But of course, I was still excited for Act 2, and to meet Ned, Walker's shy, silent and talented father. James' performance as Ned won the most enthusiastic accolades, maybe because of the flawless stutter performed on stage, maybe because he was the kind of character who had an immense inner life of feelings and emotions that he struggled to keep inside because of the difficulties of expressing them with spoken (and even written, as we could see by the laconic entries in his journal) words, the kind of damaged character that makes James excels as an actor, that allowed him to perform silently, using his face and body language to communicate with the audience. But first, intermission, and the chance to check the beauty of the old and lovely Apollo Theatre. It reminded me of a smaller Theatro Municipal in Rio de Janeiro; it was a pity the audience couldn't take pictures inside the Apollo, but some managed to... ;-)
During the final moments of the intermission I knew that James would be wandering through the stage, making coffee, drawing, oblivious to the chatter of those returning to their seats. I just sat there and watched him, feeling that it was such a privilege to be there, seeing my favorite actor, probably the best actor in the world right now (to me, the best) just being totally in character, inside Ned's own private and silent world, acting subtly, when he wasn't even supposed to be there.
I have to say that James looked gorgeous as Ned. The period outfit, and the nicely combed hair fitted him so well; he always looks great when playing characters like Robbie and Ned, because there's something classical, old-school-acting about James, as if he belonged to another era.
James was briliant as Ned, but I already thought he had been brilliant as Walker. The two characters couldn't be more different, and yet, so alike. They were both lonely, intelligent, and struggled to express themselves and to be understood - Ned and his silence, caused mostly because of a stutter that mortified him, and Walker with his excess of words. But I understand why Ned was more loved, im general. He's the kind of character who makes our heart ache for him, we want to cuddle him and take him home. There were so many great Ned moments, as many as there have been Walker's - the first time he spoke, stuttetering (it sounded so natural, it was as if someone like Ned wouldn't utter words any other way); when he was talking to Lena about the "intentions, and what actually happens", how his eyes brighten with tears and how intensely he looks at Lena when she says how much greatness he'll achieve; the passion with which Ned holds Lina (James' natural sexuality is one of the most endearing things about him), the emotional confrontantion with Theo; when he's talking about keeping a journal, not a diary, because "I'm a boy!" (biggest laugh of the evening, he looked so cute when he said it!). And this:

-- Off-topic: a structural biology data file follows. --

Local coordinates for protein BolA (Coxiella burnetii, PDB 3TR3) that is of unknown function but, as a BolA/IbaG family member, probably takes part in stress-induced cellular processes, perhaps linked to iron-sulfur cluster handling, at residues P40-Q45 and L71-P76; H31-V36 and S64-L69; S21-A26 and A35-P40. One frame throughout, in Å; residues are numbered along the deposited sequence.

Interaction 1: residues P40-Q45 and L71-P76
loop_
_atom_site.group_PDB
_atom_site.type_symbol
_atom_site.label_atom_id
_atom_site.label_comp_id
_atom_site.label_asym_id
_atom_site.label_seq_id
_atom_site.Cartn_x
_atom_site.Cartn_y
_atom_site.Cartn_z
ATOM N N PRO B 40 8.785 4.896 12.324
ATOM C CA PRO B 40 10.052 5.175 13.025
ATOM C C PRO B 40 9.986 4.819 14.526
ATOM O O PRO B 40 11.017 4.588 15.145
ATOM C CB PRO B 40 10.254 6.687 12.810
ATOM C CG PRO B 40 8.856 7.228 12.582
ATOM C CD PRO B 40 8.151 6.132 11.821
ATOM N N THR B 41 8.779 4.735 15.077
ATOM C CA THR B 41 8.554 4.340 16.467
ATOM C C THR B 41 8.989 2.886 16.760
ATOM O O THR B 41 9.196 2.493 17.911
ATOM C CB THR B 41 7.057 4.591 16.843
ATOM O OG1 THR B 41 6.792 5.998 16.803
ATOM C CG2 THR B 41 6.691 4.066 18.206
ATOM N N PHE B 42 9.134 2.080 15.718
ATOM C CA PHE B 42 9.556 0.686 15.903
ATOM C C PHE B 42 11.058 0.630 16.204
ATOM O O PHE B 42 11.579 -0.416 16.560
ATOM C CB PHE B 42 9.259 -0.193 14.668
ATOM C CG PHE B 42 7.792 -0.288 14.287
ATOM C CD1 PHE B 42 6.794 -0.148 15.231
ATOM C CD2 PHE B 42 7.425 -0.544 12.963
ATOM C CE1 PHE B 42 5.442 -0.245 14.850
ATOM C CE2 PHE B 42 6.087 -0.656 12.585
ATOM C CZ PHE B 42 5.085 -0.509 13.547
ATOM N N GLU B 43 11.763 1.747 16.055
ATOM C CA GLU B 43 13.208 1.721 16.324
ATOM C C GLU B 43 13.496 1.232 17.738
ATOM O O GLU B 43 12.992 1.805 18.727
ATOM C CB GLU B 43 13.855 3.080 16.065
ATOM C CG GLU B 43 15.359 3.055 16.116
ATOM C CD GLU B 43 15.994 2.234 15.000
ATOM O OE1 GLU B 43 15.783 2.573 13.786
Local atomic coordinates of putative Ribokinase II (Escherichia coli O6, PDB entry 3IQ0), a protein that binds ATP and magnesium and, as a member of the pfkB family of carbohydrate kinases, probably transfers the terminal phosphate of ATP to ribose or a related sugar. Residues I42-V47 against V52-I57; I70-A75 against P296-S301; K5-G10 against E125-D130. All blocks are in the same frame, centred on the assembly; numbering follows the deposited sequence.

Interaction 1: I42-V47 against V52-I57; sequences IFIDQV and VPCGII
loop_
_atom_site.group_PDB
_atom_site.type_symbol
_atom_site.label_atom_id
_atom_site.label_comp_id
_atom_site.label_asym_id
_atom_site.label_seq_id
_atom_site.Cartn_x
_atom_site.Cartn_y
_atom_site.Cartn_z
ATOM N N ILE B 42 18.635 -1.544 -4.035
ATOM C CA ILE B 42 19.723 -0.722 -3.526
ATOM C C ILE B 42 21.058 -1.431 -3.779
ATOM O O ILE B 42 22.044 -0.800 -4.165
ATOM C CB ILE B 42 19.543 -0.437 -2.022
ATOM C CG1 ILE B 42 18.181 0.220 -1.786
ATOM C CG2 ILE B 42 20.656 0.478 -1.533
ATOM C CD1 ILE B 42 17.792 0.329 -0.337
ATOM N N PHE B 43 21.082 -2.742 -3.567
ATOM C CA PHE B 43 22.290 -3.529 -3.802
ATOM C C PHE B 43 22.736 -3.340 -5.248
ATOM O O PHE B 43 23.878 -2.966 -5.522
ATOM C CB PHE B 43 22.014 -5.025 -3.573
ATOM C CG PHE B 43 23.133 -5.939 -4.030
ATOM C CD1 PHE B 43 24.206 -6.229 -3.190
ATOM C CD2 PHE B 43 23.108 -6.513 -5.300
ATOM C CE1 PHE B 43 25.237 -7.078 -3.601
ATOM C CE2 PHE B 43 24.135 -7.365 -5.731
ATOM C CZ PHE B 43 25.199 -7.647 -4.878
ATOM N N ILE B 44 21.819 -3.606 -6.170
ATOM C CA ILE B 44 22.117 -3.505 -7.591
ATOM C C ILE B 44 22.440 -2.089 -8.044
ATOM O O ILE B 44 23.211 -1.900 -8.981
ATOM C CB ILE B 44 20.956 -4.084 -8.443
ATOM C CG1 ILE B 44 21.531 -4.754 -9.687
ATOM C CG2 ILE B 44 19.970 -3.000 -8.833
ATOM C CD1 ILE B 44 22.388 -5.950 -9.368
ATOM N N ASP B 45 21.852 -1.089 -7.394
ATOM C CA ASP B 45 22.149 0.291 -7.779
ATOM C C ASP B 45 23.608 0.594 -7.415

"I'm always w-watching you...whenever you're here...I can't help it. (...) It's awful. I don't want it...I d-don't expect to have things...like other people, but I'm always...th-thinking of you.
I kn-know nothing can come of it...I know. I can't stop it, though. I'm sorry. I'm so sorry..."
I also have to mention that James/Ned looked absolutely gorgeous wearing a white t-shirt and white boxers, while making out with Lina on the matress. It was such a hot moment. And when he just stood there, in the artificial rain, getting soaked...only this time he had pajama pants over the boxers! ;-)
I thought that Lyndsey as Lina was great, but Nigel as Theo was like Pip with less humour. Maybe it made sense, though, because Theo was someone with such a boring inner life, and his son Pip would follow the same path of his father, only being funny and sympathetic while being an idiot (Theo just seemed to be and acted like an idiot). Also, after the confrontation with Ned, Theo didn't have much to do except stand there in the rain getting wet. The second act was all about Ned...and good for us, who are all about James! :-)
I loved "Three Days of Rain"; James of course was the main draw for me, but it was great seeing him acting in such an intelligent, well-built play, and Nigel Harman and Lyndsey Marshal are such good actors too. Everything was beautiful and nicely put together: the apartment scenery, the music, lightning, clothes, the rain effect. Plus the Apollo Theatre was the ideal place for the play, not too big and with an intimate atmosphere, something that made us feel closer to the actors and to be absorbed into the story.
It was a wonderful opportunity to see what a versatile actor James is, and how commited he is to the roles he plays. He makes me proud to be a fan.
"I don't waste words. I can't...afford to."